Thursday, January 14, 2016

A Professional and Business-like Manner

A professional and business-like manner. What does it really mean? 

I was going to get preachy here because the behavior of others in an unprofessional manner never ceases to amaze me. Instead, I'm going to make a bullet checklist for authors (and others) to consider. 

- Keep careful records. Save every piece of correspondence. Save every version of your story (start to finish) and everything about that story. Make spreadsheets to record income and expenses, sales, promotional venues you've undertaken, ISBNs, word count, etc. You'll thank yourself for doing so. So will the IRS if you are ever audited. 

- Meet your deadlines. Do what you promise to do. Yes, life happens. It happens all over me all the time. I keep my editors and publishers fully aware of what I've got going on so that they can plan accordingly when a book has been contracted. (Example: Yes, I can do this for you, but I also have this going too, so I'll need a little leeway.) I also let friends and family know what's going on with regard to publishing so that they might cut me some slack. If you've got obligations of any kind (like a family to care for or a job or health issues), let your publisher know that upfront. I have never met a publisher who wasn't willing to work with an author. They have lives too. They understand. But they won't be very understanding if you keep ignoring deadlines and they are constantly having to juggle the release schedule because you failed to deliver yet again.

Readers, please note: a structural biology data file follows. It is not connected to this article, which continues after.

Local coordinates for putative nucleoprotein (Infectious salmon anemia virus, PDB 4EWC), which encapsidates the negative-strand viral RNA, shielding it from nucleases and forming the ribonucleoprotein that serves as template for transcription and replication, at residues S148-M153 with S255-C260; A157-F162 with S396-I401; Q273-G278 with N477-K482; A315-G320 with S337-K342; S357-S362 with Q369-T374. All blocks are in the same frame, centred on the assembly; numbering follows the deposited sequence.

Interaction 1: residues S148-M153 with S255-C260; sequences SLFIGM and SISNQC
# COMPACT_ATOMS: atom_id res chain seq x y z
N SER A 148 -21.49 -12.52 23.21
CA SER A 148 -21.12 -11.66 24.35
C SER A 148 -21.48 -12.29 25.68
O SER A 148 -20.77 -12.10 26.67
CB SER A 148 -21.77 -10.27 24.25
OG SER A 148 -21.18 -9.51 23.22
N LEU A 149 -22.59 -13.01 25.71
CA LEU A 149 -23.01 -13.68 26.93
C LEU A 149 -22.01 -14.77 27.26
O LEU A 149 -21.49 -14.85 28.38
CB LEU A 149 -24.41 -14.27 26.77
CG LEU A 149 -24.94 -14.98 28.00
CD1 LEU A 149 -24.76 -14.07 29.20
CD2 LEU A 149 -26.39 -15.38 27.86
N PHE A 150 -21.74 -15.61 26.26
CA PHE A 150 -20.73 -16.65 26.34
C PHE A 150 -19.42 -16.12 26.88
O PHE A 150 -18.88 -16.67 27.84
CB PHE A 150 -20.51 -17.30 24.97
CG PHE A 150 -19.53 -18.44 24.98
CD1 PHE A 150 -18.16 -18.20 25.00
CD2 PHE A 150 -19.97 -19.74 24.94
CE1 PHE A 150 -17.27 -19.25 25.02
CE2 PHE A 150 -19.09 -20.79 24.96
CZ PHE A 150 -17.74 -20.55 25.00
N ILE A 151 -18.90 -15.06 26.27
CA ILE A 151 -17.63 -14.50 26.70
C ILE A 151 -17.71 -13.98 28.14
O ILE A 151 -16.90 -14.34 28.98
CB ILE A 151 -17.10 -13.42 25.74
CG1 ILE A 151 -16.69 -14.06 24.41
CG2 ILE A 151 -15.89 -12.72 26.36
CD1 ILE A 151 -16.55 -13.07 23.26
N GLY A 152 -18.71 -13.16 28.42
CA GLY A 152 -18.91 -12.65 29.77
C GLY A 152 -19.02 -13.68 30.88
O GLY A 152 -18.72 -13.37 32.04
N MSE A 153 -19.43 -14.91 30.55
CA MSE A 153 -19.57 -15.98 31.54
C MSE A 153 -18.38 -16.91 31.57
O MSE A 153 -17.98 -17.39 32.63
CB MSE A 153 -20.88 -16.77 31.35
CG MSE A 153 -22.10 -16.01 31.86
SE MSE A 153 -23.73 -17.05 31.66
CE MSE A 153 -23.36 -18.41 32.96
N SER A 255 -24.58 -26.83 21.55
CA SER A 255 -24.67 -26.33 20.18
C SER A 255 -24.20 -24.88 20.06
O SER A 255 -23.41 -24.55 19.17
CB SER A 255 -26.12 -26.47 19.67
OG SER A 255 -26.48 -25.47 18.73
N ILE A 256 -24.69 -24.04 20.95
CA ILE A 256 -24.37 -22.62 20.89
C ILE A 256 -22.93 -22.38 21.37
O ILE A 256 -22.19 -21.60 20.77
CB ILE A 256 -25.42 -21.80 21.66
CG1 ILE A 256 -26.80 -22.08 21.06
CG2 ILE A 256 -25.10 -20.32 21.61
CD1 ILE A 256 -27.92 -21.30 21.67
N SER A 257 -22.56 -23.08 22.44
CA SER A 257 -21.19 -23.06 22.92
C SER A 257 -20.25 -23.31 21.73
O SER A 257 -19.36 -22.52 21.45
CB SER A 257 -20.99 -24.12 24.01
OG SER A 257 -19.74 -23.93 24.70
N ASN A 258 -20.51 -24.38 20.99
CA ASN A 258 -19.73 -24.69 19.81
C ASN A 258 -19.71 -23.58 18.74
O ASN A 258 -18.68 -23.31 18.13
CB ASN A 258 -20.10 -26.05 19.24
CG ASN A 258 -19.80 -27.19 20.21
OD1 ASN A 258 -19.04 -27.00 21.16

- Your editor/publisher is not your friend. They are business associates. Okay, they might be friends. Honestly, I do consider my editors and publisher contacts friends. But there's a very fine line between "I'm talking to my friend" and "I'm talking to my business associate." Learn it and don't cross it.

- Be respectful. I know there are times you think your editor is the stupidest person in the world for not understanding your wonderful words. But I can promise you there are times she's thinking the same thing of you because she has no idea what you're trying to say and you are being combative and uncommunicative. Take a step back and calmly evaluate what you're being told. If you don't understand what the editor is telling you, a nicely phrased response to that effect is the key. That goes for all your business interactions. Think before you act. Being business-like means you have to quash those knee-jerk reactions. Save your meltdown for the privacy of your own home. 

- Educate yourself on all facets of the business. All of it. Top to bottom. It will help you understand exactly what's going on. Armed with knowledge of how it all works, when you see shifts within the industry, you'll be able to know story behind the story. 

- Dress for success and behave accordingly. You don't have to be a fashion plate, but you should consider your image as an author. That also goes for your demeanor. Please and thank you go a long way. So does a smile. Same with language.  

- Find a core group of most-trusted. Everyone needs a sounding board. Everyone needs someone to whom they can vent. A person or persons you know who will take it no further, who'll tell it to you straight, or talk you off the ledge. They are your tether to the real world and your anchor in the business world. 

:) Caitlyn Willows

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